MH370 Mystery Continues: French Investigators Unable to Link Found Plane Debris to Missing Plane

A woman whose relative was aboard Malaysia Airlines Flight MH370 holds placard after police stopped protesting relatives from entering a road leading to the Malaysian embassy in Beijing on August 7. Damir Sagolj/Reuters

In late July, about 3,800 miles away from Malaysia Airlines Flight 370's last known location, a piece of plane debris washed up. It was found on the coast of Réunion Island in the Indian Ocean and appeared to be part of a plane wing from a Boeing 777. MH370, which disappeared March 8, 2014 with 239 people on board, is a Boeing 777. Immediately, rumors began flying that the plane—or at least a piece of it—had been found.

Days later, those rumors were confirmed by the Najib Razak, Malaysia's prime minister. "Today, 515 days since the plane disappeared, it is with a very heavy heart that I must tell you that an international team of experts has conclusively confirmed that the aircraft debris found on Réunion Island is indeed from MH370," Najib said at a press conference in early August. The airline referred to the finding as a "major breakthrough" and confirmed the piece was a flaperon.

Then the French began to investigate.

Réunion Island is a French territory, and the country was in charge of bringing the plane part to investigators for further analysis. The French began their investigation about a month ago, promising swift results. Several weeks later, they are still haven't released the results. A new report found that these investigators hit a "dead end," unable to confirm definitively that the fragment was part of MH370, even though both the airline and Malaysian government had said otherwise.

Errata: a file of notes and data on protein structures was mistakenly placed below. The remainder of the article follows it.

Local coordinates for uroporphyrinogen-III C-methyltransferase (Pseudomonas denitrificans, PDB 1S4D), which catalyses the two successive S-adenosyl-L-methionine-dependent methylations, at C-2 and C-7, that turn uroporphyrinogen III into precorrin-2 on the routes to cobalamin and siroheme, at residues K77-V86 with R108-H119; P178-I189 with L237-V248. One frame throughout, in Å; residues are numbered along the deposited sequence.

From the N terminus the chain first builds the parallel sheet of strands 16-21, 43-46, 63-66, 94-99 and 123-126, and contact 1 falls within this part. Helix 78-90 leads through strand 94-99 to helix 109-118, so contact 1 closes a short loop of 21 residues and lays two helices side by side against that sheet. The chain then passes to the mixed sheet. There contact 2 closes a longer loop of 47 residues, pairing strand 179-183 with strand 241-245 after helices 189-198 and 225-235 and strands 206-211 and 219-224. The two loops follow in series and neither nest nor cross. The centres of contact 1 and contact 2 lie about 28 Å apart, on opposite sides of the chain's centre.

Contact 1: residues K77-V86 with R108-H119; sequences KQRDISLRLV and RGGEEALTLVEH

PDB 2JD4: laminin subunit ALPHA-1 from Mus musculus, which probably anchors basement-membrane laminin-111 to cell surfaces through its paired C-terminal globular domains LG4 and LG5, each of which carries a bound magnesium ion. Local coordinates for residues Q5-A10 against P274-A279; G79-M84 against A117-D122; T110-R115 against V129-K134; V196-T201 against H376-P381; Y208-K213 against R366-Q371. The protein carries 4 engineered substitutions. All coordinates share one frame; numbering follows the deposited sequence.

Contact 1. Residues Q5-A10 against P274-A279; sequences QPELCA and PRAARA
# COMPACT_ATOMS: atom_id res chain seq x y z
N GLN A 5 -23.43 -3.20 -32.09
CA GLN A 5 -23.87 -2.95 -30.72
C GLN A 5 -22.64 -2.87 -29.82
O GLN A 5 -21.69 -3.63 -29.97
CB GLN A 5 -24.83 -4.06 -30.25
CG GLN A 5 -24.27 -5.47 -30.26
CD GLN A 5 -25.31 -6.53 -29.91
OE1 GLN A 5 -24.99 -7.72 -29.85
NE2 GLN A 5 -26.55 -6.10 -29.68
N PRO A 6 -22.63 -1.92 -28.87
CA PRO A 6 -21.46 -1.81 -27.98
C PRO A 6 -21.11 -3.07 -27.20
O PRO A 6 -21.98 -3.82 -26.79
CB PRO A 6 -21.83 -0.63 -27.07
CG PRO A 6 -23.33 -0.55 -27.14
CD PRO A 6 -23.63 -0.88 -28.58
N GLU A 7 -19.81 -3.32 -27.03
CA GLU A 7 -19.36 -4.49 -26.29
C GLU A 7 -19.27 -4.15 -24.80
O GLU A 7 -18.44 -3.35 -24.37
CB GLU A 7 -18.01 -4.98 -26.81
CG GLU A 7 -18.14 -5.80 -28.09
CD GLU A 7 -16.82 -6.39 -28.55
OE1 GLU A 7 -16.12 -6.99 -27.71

Investigators were working with a Spanish company involved in manufacturing the flaperon to confirm its link to MH370 through a serial number. The Spanish company was reportedly unable to make the confirmation, halting the investigation. The plate on which such a number would be was missing.

But there's even more twists to this already exhausting story: Maintenance records for the flaperon aren't as they should be. According to an early August report, records indicate that the found flaperon and the flaperon on MH370 were not an identical match. Plane expert and longtime MH370 tracker Jeff Wise explains: "Airplane parts are engineered precisely, and any changes made to them must be meticulously logged by maintenance personnel. If a part has four holes instead of five, it doesn't just 'not match exactly'—it doesn't match."

Wise also brings up the matter of barnacles. Barnacles appear on photos of the debris. According to Wise, such barnacles are typically found on "a floating object.… Since they obviously can only survive underwater, every part upon which they were growing must have been well submerged for a considerable period of time." This would mean, logically, that the debris was underwater, not floating on the water's surface. But yet, it moved.

Wise explains:

Since [barnacles] obviously can only survive underwater, their distribution around the object suggests that the entirety of it must have spent at least several months submerged.

Therein lies the mystery. While it's easy to imagine a submarine or a scuba diver hovering peacefully 10 or 20 feet under the surface of the water, this is not something that inanimate objects are capable of doing on their own: Either they are more buoyant than water, in which case they float, or they are less buoyant, in which case they sink.

On the other hand, MH370 is the only missing Boeing 777 in the world and, after all, this is still a 777 part. But all of these issues—from serial numbers to barnacles—only add more chaos and mystery to the strangest disappearance of our time.